Conglomerate Diversification /unrelated Diversification/ Strategies

Conglomerate diversification is growth strategy that involves adding new products or services that are significantly different from the organization's present products or services. Conglomerat diversification occurs when the firm diversifies into an area(s) totally unrelated to the organization current business.

Most conglomerate diversifications are based on the rationale that expansion into unrelated industries has a very attractive potential:

"... the basic premise of unrelated diversification is that any company that can be acquired on good financial terms represents a good business to diversify into" (Thompson and Strickland ).

Typically, corporate strategists screen candidate companies using such criteria as:

  • Whether the business can meet corporate targets for profitability and return on investment.
  • Whether the new business will require substantial infusions of capital to replace fixed assets, fund expansion, and provide working capital.
  • Whether the business is in industry with significant growth potential.
  • Whether the business is big enough to contribute significantly to the parent firm's bottom line.
  • The potential for union difficulties or adverse government regulations concerning product safety or the environment.
  • Industry vulnerability to recession, inflation, high interest rates, or shifts in government policy.

Three types of companies make particularly attractive acquisition targets:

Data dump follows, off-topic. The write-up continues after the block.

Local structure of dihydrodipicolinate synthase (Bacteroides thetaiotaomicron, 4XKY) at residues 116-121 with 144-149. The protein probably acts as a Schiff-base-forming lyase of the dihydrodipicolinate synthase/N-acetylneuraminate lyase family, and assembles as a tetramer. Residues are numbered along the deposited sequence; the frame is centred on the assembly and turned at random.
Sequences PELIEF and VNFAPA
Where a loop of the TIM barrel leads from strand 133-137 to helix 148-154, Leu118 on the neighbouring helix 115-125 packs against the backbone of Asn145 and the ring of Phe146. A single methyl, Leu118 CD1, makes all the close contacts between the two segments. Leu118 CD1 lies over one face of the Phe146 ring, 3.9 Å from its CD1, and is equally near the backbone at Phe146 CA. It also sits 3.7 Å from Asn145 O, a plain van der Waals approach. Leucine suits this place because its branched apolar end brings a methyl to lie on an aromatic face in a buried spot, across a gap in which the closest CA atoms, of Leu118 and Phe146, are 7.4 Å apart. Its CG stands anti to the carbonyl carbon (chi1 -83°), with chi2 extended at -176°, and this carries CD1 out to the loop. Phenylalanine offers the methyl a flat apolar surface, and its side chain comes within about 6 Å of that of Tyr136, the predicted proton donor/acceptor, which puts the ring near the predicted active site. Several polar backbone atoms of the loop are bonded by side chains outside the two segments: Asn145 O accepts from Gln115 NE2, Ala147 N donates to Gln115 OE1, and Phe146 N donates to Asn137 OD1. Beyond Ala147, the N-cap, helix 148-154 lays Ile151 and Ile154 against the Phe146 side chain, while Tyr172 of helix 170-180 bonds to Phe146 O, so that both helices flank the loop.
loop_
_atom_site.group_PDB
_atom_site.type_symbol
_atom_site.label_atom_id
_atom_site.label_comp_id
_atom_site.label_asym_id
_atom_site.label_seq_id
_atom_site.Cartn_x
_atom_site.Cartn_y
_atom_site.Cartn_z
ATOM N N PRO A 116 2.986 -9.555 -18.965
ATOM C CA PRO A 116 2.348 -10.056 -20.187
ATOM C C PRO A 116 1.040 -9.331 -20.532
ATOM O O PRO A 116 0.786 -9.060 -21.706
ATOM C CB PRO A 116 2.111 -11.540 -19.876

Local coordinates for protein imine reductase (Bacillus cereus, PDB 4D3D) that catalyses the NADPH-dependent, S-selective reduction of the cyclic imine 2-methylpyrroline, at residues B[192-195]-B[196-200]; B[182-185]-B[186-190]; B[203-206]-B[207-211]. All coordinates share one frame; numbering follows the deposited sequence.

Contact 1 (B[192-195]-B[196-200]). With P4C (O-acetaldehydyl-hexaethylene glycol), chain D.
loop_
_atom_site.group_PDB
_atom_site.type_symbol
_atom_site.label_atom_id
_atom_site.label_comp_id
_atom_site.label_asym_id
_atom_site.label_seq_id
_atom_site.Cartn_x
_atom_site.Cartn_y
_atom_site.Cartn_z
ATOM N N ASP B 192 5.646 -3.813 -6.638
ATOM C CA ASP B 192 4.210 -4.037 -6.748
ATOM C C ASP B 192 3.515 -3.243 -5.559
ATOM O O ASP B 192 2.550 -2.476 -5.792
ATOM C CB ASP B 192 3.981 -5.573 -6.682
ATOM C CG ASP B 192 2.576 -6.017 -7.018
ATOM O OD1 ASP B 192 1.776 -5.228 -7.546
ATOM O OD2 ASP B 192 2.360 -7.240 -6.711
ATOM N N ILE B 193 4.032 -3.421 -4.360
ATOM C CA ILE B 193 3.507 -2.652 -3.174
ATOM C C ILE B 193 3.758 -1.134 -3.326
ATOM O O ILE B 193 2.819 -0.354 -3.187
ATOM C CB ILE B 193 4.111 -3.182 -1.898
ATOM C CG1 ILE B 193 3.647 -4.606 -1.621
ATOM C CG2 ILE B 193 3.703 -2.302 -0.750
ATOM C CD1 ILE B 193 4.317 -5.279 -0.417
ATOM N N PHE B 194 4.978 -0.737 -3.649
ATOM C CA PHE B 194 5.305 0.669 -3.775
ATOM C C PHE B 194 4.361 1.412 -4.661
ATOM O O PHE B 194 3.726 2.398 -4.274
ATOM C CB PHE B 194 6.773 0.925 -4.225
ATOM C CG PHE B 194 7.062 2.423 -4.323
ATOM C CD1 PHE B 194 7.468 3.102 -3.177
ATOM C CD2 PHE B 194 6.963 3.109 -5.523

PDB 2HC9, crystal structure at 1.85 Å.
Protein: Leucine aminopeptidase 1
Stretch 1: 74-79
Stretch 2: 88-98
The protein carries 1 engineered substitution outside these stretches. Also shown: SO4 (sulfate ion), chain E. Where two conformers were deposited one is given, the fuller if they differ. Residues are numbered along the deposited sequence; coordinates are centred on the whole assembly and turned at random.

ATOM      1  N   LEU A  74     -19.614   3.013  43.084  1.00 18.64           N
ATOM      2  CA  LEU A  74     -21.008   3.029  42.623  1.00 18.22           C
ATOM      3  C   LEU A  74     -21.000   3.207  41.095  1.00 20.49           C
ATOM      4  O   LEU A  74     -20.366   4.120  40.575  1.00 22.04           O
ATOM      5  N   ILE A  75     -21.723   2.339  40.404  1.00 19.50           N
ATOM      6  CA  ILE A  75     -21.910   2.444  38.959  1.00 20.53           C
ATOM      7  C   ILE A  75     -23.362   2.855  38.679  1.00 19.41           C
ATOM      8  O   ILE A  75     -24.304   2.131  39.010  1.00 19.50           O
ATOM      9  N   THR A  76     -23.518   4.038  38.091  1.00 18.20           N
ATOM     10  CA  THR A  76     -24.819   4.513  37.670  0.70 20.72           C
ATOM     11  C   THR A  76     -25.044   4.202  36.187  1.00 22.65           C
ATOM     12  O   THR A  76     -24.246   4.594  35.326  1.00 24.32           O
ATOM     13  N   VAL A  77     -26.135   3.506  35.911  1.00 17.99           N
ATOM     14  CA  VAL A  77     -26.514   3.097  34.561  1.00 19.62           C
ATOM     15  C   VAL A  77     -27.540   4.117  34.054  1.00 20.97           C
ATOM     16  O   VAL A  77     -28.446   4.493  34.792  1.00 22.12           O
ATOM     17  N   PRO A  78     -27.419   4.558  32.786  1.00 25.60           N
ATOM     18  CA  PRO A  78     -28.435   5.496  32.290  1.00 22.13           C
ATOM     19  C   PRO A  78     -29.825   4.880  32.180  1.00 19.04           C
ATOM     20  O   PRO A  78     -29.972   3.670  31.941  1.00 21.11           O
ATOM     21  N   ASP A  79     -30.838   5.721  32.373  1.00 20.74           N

• Companies whose assets are "undervalued" - opportunities may exist to acquire such companies' for less than full market value and make substantial capital gains by reselling their assets and businesses for more than their acquired costs.
  • Companies that are financially distressed.
  • Companies that have bright growth prospects but are short on investment capital.

Unrelated diversification has appeal from several financial angles:

  • Business risk is scattered over a variety of industries, making the company less dependent on any one business.
  • Capital resources can be invested in whatever industries offer the best profit prospects; cash from businesses with lower profit prospects can be diverted to acquiring and expanding businesses with higher growth and profit potentials. Corporate financial resources are thus employed to maximum advantage.
  • Company profitability is somewhat more stable because hard times in one industry may be partially offset by good time in another.
  • To the extent that corporate managers are astute at spotting bargain-priced companies with big upside profit potential, shareholder wealth can be enhanced.

However, there are two biggest drawbacks to unrelated diversification: the difficulties of managing broad diversification and the absence of strategic opportunities to turn diversification into competitive advantage.

Despite these drawbacks, unrelated diversification can be a desirable corporate strategy.

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Corporate-level Strategy
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